Film Biz Hub
Film School Associate Chair Paula Amanda’s ambition to build a professional film “hub” inside the Garson Studios has become reality. As of November, employees of Midthunder Casting, Cosmic Forces, 12FPS, and Film 4 Change have found their new offices packed with zealous film students and their supply of limited resources suddenly replenished by the equipment, expertise and passion of the Film School staff and their Film Biz Hub neighbors.
The move of the four companies into the Garson Studios, with a MacPro addition on its way, creates what Amanda calls the Film Biz Hub, locally operated businesses dedicated to the expansion of movie-making in Santa Fe.
After initially providing office space to Angelique Midthunder for her Midthunder Casting last year, Amanda says that she came up with the idea of a Hub because “the synergy between [Midthunder] and the Film School was so great” and she thought, “we should expand this a little bit.” Employees of Cosmic Forces Animation Firm, 12FPS Creative Agency and Film 4 Change Production Company were welcomed into the Garson space soon after.
“[The hub] is already proving to be a good formula to get natural organic collaboration to happen,” says Adam Shaening-Pokrasso, owner of 12FPS (frames per second). Because the roots of the company remain in San Francisco, Shaening-Pokrasso has taken advantage of partnerships in Santa Fe to satisfy their lack of staff and resources as a new and growing business. In turn, Shaening-Pokrasso says, “we’re an evangelist to what the school is doing.” For Shaening-Pokrasso and his co-worker, Joaquin Dudelczyk, the move to Santa Fe is also a nostalgic one. As natives, both artists gear toward smaller projects that benefit places like Ski Santa Fe and family-run businesses.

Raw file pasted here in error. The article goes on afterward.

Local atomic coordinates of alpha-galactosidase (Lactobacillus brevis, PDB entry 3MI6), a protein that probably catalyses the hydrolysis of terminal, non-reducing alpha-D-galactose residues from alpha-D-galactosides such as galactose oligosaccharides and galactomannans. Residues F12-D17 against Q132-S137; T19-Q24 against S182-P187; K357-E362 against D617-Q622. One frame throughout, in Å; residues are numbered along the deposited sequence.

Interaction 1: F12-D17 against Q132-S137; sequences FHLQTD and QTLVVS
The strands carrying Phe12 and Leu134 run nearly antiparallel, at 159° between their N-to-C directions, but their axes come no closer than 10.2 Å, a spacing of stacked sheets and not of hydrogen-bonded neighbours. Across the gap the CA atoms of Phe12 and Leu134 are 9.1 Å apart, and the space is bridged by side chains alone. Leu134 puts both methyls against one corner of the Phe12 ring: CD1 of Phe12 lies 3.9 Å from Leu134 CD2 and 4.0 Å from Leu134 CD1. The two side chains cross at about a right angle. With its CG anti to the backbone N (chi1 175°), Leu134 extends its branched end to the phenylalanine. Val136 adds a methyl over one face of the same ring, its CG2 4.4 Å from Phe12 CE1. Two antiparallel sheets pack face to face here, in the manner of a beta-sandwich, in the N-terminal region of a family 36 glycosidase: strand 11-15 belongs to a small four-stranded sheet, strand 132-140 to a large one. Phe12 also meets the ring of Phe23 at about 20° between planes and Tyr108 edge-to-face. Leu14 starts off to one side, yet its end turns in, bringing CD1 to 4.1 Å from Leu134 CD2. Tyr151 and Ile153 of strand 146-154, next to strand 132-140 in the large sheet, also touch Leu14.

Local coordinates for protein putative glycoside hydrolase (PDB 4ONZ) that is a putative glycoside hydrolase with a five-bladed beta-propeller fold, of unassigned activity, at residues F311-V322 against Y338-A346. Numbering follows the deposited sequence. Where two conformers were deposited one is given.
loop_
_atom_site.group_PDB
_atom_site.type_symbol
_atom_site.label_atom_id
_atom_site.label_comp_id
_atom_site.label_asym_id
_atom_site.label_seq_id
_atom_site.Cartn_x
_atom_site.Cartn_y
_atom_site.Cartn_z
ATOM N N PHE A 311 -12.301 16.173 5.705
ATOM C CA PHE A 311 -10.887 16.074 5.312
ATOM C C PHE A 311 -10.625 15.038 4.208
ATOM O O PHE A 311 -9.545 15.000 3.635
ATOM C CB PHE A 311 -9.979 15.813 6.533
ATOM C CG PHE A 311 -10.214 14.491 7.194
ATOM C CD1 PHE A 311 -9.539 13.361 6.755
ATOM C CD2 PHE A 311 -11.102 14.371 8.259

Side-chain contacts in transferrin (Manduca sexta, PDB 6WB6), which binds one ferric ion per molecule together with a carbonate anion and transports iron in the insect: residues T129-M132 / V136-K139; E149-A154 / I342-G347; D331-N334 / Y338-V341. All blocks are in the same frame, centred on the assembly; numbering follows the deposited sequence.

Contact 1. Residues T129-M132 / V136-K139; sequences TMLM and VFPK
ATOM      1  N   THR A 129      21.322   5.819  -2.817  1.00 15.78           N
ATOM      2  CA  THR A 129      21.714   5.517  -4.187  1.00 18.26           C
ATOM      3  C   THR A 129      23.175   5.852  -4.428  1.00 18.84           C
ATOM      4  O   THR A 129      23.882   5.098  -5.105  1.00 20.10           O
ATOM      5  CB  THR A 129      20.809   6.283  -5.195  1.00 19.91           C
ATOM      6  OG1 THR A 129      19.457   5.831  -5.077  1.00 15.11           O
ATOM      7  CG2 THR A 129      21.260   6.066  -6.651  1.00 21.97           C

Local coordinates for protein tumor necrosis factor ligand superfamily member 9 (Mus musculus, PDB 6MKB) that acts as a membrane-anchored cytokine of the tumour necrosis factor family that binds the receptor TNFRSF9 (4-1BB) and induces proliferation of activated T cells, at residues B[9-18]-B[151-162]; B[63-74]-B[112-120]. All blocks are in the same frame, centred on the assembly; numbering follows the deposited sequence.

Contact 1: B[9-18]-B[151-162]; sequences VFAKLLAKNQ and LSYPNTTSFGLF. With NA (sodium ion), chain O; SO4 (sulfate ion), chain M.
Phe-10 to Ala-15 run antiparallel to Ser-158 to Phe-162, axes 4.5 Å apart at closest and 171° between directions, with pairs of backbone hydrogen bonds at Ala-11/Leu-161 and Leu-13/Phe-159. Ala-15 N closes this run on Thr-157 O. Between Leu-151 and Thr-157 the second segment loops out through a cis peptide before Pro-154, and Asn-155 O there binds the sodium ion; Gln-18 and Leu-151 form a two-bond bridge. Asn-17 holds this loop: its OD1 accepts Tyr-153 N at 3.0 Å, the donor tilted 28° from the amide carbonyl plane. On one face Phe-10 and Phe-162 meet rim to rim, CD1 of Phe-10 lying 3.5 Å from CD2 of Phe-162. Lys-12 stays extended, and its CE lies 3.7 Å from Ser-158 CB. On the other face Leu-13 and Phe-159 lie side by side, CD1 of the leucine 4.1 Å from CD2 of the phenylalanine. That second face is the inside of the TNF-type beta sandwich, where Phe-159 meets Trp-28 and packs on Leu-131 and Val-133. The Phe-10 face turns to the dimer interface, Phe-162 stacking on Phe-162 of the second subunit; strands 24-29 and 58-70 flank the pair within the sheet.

“We’re really happy to be here,” says Dudelczyk. “There’s a buzz, kids passing by. It’s nice to work with such enthusiastic students.”
Rich Henrich, executive director of Film 4 Change, also emphasizes the benefits of the Hub’s physical networking operations.
“Someone called asking if I had resources for a video game,” Henrich says. Normally he would have had to think about it, but this time, Henrich explains, he replied quickly, “‘Yeah, downstairs, Cosmic Forces.’” It helps, Henrich explains, when relationships like his five-year acquaintance with Shaening-Pokrasso can provide friendly support. “If you don’t have friends in the industry that understand and help give guidance,” Heinrich says, “it can get lonely and frustrating.” Henrich, who has taught previously with the Film School, shares his space with the many Film School interns he has already put to work.
Similarly, Ziad Seirafi, CEO of Cosmic Forces, appreciates his new-found connections to the hub through his co-worker Alessandra Khalsa, Film School instructor. Khalsa’s recent employment with the school allowed the handful of Cosmic Forces employees to utilize an office space for their otherwise virtual work flow. Of course, much credit of Cosmic’s new home is due to early meetings between Film School alumni Brett Shapiro and Seirafi, who advised Shapiro on post-production work for last year’s Shoot the Stars short Max Dangerous.
The relationship came about, Shapiro explains, “because the special effects of Max Dangerous were so challenging and we got totally abandoned.” Shapiro’s commitment to Shoot the Stars and some later projects proved to be a more than suitable audition for a new position as Creative Director in the Cosmic Forces team. “In that sense,” Shapiro says, “it was the right place and right time. They gave me a shot and I was able to deliver.” And the recent grad has no complaints over the familiar surroundings of his office. “I still get to see everyone,” Shapiro says, observing his Film School friends. He adds that his previous teachers, to whom he still goes to for advice, are a mere staircase away.